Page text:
Judicial diversions usually run for a set length of time. If defendants don’t violate the terms of their diversions, they will not have to serve jail time. McGowan said even if a judge has reason to believe that a person might have violated court-ordered judicial diversion or probation, the person is entitled to a separate hearing, to legal counsel and to be informed of their rights against self-incrimination.
Hamilton County Criminal Court Judge Don Poole later ruled that Moon had violated the womens’ constitutional rights by failing to inform them of their rights to legal counsel, rights against self-incrimination or holding a separate hearing to determine how the pair had violated their diversion.
Moon noted that McGowan’s complaint referred to a case more than two years old that it had been resolved on appeal.
McGowan said he filed the complaint last week after learning that Moon’s conduct in the case was not isolated.
His complaint states that in the alleged incident Moon “disregards basic constitutional rights of citizens who are willingly assisting the prosecution.” He worried that Moon’s actions would have a “chilling effect” and make witnesses less likely to cooperate with the court.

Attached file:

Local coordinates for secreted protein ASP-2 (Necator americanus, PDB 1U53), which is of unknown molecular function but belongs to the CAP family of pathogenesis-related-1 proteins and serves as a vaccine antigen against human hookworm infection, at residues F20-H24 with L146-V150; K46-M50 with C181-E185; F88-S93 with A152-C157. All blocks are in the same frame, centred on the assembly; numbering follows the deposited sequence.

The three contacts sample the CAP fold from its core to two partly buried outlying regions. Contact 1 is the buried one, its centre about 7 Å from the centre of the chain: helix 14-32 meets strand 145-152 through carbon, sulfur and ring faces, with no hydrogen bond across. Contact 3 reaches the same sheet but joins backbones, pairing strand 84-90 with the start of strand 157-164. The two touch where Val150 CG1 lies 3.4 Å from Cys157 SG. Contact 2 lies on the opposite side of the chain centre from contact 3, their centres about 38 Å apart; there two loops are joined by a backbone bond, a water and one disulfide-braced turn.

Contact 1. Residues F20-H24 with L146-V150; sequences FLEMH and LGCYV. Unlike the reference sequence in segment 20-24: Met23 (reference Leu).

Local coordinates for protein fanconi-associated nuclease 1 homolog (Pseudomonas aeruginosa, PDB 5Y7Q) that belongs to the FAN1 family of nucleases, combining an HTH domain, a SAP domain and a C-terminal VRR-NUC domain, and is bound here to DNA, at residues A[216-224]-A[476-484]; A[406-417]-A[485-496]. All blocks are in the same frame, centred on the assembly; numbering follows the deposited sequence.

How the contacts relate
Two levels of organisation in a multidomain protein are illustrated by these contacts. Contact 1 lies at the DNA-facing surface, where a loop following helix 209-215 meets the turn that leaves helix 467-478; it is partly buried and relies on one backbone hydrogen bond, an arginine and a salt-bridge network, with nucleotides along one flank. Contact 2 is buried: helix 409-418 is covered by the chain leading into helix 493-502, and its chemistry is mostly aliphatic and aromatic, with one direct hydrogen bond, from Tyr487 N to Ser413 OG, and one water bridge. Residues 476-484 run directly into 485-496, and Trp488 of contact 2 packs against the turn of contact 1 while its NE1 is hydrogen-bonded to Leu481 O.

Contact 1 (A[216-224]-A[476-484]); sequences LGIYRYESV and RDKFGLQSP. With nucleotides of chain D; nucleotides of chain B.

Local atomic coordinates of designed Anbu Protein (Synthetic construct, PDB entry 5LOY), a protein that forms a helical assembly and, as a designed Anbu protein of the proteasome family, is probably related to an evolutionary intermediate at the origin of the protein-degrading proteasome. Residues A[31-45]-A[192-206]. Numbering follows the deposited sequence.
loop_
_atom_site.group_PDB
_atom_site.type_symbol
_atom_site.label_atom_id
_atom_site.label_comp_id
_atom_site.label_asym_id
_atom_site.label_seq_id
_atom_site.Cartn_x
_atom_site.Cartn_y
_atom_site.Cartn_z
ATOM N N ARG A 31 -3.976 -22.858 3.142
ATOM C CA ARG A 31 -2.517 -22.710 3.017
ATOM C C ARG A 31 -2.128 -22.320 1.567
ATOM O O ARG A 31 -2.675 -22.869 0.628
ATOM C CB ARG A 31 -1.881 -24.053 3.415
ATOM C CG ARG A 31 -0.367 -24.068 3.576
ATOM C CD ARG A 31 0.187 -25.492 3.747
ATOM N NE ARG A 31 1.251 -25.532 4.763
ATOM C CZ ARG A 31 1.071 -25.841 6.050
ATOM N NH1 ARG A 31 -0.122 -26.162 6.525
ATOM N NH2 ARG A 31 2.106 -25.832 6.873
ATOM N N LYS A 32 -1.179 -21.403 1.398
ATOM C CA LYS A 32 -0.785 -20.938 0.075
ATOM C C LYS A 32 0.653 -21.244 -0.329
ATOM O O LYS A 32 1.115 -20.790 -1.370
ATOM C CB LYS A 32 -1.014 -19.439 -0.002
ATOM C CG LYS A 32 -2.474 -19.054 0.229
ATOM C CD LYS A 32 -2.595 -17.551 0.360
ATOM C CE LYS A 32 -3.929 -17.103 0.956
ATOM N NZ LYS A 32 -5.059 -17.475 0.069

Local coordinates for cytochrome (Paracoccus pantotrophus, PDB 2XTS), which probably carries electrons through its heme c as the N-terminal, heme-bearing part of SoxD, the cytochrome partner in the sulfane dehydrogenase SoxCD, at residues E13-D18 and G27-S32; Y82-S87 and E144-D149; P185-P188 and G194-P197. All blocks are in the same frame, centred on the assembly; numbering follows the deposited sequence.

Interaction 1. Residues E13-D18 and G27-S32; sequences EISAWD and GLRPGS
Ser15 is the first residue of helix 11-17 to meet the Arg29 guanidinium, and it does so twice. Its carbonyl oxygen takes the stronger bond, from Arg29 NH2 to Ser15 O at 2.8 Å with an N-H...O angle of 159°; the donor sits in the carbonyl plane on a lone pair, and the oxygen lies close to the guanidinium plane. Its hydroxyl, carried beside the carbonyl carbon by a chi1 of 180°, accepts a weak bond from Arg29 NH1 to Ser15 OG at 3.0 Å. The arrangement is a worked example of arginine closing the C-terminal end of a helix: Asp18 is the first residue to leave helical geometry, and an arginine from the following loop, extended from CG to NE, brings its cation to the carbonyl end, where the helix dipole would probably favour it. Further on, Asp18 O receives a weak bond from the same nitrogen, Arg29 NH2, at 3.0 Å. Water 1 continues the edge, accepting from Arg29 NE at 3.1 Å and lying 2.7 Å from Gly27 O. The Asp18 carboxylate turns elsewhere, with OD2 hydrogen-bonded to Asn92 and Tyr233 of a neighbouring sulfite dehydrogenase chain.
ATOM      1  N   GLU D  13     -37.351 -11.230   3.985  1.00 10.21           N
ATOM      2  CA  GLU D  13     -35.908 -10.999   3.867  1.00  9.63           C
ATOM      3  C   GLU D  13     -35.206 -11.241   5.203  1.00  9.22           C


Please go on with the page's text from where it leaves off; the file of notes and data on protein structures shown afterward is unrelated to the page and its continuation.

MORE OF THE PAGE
Hill confirmed that he’d filed his complaint on behalf of the Chattanooga Association of Criminal Defense Lawyers. He said he’d only recently learned of Moon’s actions in the 2010 drug case and had obtained copies of related documents, which he forwarded to the Court of the Judiciary.
“Mr. Hill’s complaint does not reflect the total record, complete facts or the logistical disposition of the case,” Moon wrote.
The Times Free Press obtained copies of documents related to Troy Standifer’s case; the typed charge of driving on a revoked license had been marked through and “Poss of Marijuana” written above.
Standifer said he didn’t know what was happening when he came to Sessions Court in April 2010, ready to pay traffic fines and ended up handcuffed and jailed on a drug possession charge.
The 48-year-old man said in a recent jail interview — he is in jail on unrelated charges — that he’d agreed to take a drug test offered by Moon when the judge told him that, if it came back clean, he’d give Standifer a month in jail rather than face fines and lose his driver’s license on the traffic charges.
Standifer said Moon previously had offered the drug test to him and others in the court but that this was the first time he agreed to take it. He said he was shocked when he failed.